Magnet Forensics training courses are as close to the metal on this as one is likely to experience. Updates happen constantly and new knowledge is added all the time.
Part of what drives this is the aggressive development posture of our dev team. Even if computer science stood still, advancements to Magnet software come on a daily basis. I’m a Magnet Forensics trainer, yes, and I teach courses as I’m assigned, but I’m a student every day, even when I’m teaching.
MF: What trends do you see coming down the pipeline in digital forensics?
HH: I’ve made predictions in the past that haven’t come to pass, so I’m a little hesitant to speak about this. I know for certain, however, that today’s digital forensic practitioners are the brightest and most driven that they’ve ever been.
Having started doing this work in the early 2000’s, I’ve seen the field shift from only a few forensics tools to a flood of them. One might expect that the practitioner’s toolbox would be loaded these days with a haphazard array of software applications, but that hasn’t been the case.
Instead, practitioners have become more focused and ecosystem-aware. They’re making very smart choices about the primary tools they use. They want them to be interoperable, capable of using output from other tools, and deliver data products that can be used by those tools. They look for tool providers who establish partnerships with other companies for this purpose. They want to leverage the latest technologies such as artificial intelligence (AI) and graphic data visualization. They’re spending the funds they have on ways to reduce interface complexity that puts the focus on the evidence without burdening examiners to learn ten different tools that don’t share a common user experience. They want support from humans who think like they do.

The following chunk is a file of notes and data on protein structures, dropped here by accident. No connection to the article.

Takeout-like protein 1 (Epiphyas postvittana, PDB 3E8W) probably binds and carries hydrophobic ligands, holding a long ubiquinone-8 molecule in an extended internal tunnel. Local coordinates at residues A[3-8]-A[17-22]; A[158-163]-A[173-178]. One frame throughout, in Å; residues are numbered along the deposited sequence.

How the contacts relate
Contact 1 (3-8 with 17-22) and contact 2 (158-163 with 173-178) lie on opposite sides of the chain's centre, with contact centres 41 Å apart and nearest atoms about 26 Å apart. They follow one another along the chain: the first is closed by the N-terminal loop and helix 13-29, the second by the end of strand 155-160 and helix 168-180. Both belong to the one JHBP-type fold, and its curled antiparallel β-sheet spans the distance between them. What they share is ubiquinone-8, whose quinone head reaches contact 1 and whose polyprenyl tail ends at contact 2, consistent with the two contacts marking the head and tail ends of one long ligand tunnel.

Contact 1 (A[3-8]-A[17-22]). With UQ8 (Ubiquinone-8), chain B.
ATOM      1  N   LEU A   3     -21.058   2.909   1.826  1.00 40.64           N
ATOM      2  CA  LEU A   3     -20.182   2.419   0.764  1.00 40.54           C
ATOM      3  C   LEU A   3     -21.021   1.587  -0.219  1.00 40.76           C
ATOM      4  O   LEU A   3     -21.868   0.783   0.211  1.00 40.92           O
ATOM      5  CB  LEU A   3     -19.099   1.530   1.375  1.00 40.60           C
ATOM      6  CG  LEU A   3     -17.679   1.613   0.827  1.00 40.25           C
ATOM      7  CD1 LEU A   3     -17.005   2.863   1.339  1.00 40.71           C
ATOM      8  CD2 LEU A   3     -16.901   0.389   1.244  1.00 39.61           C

If I were to predict anything, it’s that the future will belong to the providers and their tools that do what the practitioners are asking for. Also, expect 5-1/4” floppies to make a distinct comeback. =)
MF: Any final words of wisdom you’d like to share?
HH: I don’t know how wise someone might consider these to be, but here are ten things I’d offer:
- Be a student every day.
- Validate, validate, validate!
- Change the world one person at a time, starting with you.
- Don’t forget to go home.
- Share what you know.
- Don’t take anyone’s word for it.
- The command line is not your enemy.
- Learn regex and keep it simple.
- Repeat #2.
- Don’t look in another’s bowl to see if they have more than you. Look to see if they have enough.
Thank you, Hoyt! Welcome to the Training team and to Magnet Forensics overall—we look forward to seeing your future contributions.